PKA phosphorylation and 14-3-3 interaction regulate the function of neurofibromatosis type I tumor suppressor, neurofibromin

Liping Feng, Shunji Yunoue, Hiroshi Tokuo, Tatsuya Ozawa, Dongwei Zhang, Siriporn Patrakitkomjorn, Toru Ichimura, Hideyuki Saya, Norie Araki

Research output: Contribution to journalArticlepeer-review

42 Citations (Scopus)

Abstract

Neurofibromin, a neurofibromatosis type I (NF1) tumor suppressor gene product, has a domain acting as a GTPase activating protein and functions in part as a negative regulator of Ras. Loss of neurofibromin expression in NF1 patients is associated with elevated Ras activity and increased cell proliferation. Therefore, regulation of the function of neurofibromin is heavily involved in cell growth and differentiation. In the present study, we identified a novel cellular neurofibromin-associating protein, 14-3-3, which belongs to a highly conserved family of proteins that regulate intracellular signal transduction events in all eukaryotic cells. The interaction of 14-3-3 is mainly directed to the C-terminal domain (CTD) of neurofibromin, and the cAMP-dependent protein kinase (PKA)-dependent phosphorylation clustered on CTD-Ser (2576, 2578, 2580, 2813) and Thr (2556) is required for the interaction. Interestingly, the increased phosphorylation and association of 14-3-3 negatively regulate the function of neurofibromin. These findings indicate that PKA phosphorylation followed by 14-3-3 protein interaction may modulate the biochemical and biological functions of neurofibromin.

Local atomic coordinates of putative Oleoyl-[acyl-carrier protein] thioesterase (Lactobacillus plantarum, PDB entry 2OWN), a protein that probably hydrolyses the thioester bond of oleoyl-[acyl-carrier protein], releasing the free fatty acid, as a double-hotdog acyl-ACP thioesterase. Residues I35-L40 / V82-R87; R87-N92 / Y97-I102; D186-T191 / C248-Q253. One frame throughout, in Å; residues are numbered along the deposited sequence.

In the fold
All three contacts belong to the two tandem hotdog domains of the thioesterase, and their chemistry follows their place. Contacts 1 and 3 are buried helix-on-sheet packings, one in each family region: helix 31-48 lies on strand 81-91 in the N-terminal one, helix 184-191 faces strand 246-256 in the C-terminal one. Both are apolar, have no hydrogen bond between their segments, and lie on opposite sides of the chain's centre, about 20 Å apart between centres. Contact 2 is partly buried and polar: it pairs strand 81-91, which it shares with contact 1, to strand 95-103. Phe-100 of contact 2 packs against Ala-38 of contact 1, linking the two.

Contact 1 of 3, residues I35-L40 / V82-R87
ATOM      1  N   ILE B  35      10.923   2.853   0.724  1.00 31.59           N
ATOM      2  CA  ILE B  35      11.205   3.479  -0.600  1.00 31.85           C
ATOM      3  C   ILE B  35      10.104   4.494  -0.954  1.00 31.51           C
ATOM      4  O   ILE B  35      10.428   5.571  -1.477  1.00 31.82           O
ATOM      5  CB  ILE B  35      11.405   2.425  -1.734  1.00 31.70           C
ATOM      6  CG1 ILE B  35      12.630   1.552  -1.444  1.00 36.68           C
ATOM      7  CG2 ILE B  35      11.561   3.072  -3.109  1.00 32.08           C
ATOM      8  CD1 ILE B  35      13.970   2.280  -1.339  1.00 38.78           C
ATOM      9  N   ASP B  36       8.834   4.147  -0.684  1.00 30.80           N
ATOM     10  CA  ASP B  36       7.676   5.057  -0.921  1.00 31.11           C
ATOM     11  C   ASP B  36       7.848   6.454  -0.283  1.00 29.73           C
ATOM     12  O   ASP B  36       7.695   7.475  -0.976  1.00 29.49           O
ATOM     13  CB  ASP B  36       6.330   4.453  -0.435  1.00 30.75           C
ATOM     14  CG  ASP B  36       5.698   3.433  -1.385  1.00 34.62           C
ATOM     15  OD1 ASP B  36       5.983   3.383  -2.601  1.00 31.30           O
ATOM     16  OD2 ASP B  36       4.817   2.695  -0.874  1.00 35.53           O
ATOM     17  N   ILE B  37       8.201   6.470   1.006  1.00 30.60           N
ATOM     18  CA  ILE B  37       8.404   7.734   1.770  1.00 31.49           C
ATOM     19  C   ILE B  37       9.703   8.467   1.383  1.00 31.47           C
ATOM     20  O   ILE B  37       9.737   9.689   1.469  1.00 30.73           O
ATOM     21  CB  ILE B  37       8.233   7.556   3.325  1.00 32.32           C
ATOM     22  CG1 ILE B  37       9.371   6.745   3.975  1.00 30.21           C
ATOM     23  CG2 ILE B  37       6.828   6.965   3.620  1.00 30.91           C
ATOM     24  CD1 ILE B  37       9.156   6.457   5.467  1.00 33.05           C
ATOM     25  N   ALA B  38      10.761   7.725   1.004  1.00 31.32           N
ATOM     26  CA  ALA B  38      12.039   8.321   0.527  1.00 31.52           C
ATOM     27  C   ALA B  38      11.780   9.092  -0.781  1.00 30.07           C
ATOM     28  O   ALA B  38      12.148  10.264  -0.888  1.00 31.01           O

Original languageEnglish
Pages (from-to)275-282
Number of pages8
JournalFEBS Letters
Volume557
Issue number1-3
DOIs
Publication statusPublished - 2004 Jan 16
Externally publishedYes

Keywords

  • 14-3-3 protein
  • GTPase activating protein
  • Neurofibromatosis type I
  • Neurofibromin
  • Tumor suppressor
  • cAMP-dependent protein kinase

ASJC Scopus subject areas

  • Biophysics
  • Structural Biology
  • Biochemistry
  • Molecular Biology
  • Genetics
  • Cell Biology

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